Stories from FIGO's Fistula Surgery Trainers – Kenya
Obstetric fistula is a neglected public health and human rights issue and a devastating childbirth injury. It leaves women permanently incontinent, and it is currently estimated that only 1 woman in 50 is able to access corrective treatment.
The FIGO Fistula Surgery Training Initiativeis a globally recognised, pioneering programme offering training and education in fistula surgery. Our 67 trainee surgeons - ‘FIGO Fellows’- provide life-transforming care in some of the world’s most underserved regions, thereby helping to close the fistula treatment gap.
This month, we spoke to FIGO Trainer Dr Hillary Mabeya from Gynocare Women’s and Fistula Hospital in Eldoret, Kenya, (a FIGO Fistula Training Centre) about his experience of being a fistula surgeon and FIGO Trainer, and what it will take to eradicate fistula by 2030.
"Way back in 1997, as a young medical doctor aspiring to become a paediatrician, I was posted to West Pokot, a remote part of Northern Kenya. The suffering of women I saw there – from obstructed labour and fistula, high stillbirth rates, maternal deaths and female genital mutilation – encouraged me to train as an obstetrician/gynaecologist. Once trained as a reproductive health specialist, through many voluntary AMREFoutreaches, I decided to train as a fistula surgeon."
After a short stay at WHO Geneva for a postgraduate training course, I went to the Hamlin Fistula Hospitalin Addis Ababa, Ethiopia, in 2002 for fistula surgery training. From then on, I have performed thousands of fistula surgeries at no cost to the patients and trained many doctors and nurses in fistula care."
"These experiences inspired me to start Gynocare Women’s and Fistula Hospitalin Eldoret, Kenya, in 2011. Our focus is on the surgical repair of obstetric fistulas, and the rehabilitation and reintegration of patients after surgery. Since opening, we have treated more than 5,000 women with fistula. Gynocare offers free treatment because women with obstetric fistula tend to be very poor and unable to afford medical care. We provide comprehensive and holistic care to this marginalised group of patients, despite significant financial constraints."
The devastating impact of the COVID-19 pandemic
"The COVID-19 pandemic has caused extreme challenges to our fistula treatment work. With the start of the pandemic came curfews and lockdowns, and so mothers were not able to make it to hospital. Being a maternity hospital, we saw mothers coming in late with stillbirths, obstructed labour and bad perineal tears because they had attempted to deliver at home."
"Some mothers were afraid to come to the hospital as they feared contracting COVID. When they eventually came, many had very extensive damage and were very sick."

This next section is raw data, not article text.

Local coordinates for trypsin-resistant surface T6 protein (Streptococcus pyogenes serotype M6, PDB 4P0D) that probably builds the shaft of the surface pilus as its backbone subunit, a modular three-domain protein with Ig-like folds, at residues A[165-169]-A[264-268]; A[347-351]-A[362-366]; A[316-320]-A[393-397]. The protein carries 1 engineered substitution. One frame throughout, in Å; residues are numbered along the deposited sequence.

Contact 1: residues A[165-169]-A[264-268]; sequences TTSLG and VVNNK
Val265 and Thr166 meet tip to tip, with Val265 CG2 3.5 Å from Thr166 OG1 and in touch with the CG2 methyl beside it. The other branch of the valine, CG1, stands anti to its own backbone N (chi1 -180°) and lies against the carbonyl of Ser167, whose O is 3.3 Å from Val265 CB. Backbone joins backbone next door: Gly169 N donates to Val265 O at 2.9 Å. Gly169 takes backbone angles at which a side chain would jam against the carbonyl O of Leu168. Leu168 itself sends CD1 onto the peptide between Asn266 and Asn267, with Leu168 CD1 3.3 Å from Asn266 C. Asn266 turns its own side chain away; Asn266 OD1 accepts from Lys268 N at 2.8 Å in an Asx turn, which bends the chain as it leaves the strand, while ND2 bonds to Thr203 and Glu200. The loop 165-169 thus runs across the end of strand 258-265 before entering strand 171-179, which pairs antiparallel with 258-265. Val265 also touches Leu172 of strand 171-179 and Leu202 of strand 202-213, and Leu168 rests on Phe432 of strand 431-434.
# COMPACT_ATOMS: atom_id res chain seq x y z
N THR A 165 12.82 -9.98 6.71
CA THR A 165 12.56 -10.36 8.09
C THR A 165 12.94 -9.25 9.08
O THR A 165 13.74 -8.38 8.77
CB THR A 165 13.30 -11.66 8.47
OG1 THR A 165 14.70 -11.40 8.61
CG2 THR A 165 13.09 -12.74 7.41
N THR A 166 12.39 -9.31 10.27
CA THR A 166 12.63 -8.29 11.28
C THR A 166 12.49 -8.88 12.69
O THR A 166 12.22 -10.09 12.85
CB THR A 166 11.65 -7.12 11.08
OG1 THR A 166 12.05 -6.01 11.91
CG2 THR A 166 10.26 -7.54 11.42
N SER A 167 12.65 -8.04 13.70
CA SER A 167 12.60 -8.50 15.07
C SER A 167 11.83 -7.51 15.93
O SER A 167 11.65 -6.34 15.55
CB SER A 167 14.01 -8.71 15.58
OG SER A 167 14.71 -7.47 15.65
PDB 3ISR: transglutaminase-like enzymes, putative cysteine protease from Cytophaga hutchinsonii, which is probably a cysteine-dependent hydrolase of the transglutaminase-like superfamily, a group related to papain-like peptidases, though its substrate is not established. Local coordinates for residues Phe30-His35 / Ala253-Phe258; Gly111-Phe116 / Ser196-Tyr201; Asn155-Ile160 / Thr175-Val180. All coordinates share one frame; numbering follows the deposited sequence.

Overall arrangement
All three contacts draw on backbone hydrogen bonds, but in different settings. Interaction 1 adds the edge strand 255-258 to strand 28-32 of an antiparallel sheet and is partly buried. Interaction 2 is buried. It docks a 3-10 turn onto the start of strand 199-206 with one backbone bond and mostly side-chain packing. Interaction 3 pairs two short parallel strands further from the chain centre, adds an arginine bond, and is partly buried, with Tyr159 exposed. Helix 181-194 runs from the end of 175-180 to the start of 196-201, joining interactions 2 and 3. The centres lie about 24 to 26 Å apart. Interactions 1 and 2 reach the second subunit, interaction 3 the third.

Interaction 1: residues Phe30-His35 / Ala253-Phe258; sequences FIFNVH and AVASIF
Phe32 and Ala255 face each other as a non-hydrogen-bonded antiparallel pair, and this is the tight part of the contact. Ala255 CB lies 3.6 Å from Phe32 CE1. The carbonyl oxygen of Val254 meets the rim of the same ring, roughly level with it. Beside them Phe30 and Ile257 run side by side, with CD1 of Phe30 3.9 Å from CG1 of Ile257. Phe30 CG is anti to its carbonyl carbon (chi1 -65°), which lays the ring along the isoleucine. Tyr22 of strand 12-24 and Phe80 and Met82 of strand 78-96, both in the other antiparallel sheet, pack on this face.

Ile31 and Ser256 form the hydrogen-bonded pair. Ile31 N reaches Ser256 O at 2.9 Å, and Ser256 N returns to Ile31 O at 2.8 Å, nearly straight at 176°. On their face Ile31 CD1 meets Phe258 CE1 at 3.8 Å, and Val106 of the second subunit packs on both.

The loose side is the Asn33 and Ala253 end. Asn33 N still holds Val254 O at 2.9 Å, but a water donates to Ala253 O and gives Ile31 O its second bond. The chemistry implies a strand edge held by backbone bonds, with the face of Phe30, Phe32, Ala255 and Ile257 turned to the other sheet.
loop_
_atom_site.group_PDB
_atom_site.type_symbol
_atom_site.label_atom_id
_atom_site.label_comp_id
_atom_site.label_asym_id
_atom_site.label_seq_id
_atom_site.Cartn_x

"In times when there has been an easing of lockdown restrictions, many patients have come to the hospital with complex fistulas. The number of fistulas has really increased and this is because of increased home deliveries.In particular, economic difficulties due to job losses have meant that many families are not able to raise the money for women’s travel and delivery at hospital. In addition, hospital visits have been restricted and this has definitely contributed to increased home deliveries."
Being a FIGO Trainer
"I have been honoured to work as a FIGO Trainer since 2014. I have trained many surgeons from different countries, including from areas where there was no fistula surgeon. These surgeons have, in turn, managed to perform many fistula surgeries in their respective home countries."
"The FIGO Training Initiative has reduced the waiting time for patients to receive life-changing fistula surgery. Being a FIGO Trainer has created an immense capacity for me to reach out to many deserving populations."
Eradicating obstetric fistula in 10 years, by 2030
"For us to achieve the eradication of obstetric fistula, we need to put more efforts towards the prevention of fistula through robust, safe maternity care, including increased antenatal clinic attendance, access to a functioning maternity hospital and safe caesarean sections. This will mean advocacy and sensitisation to encourage governments to allocate funds to maternity and safe motherhood, which requires a concerted effort from the international community and governments themselves."
"At the same time, much more work has to be done to reach women with fistula who are in need of surgery and to ensure the proper rehabilitation and reintegration of patients who have had a fistula repair."
23 May marks the annual International Day to End Obstetric Fistula.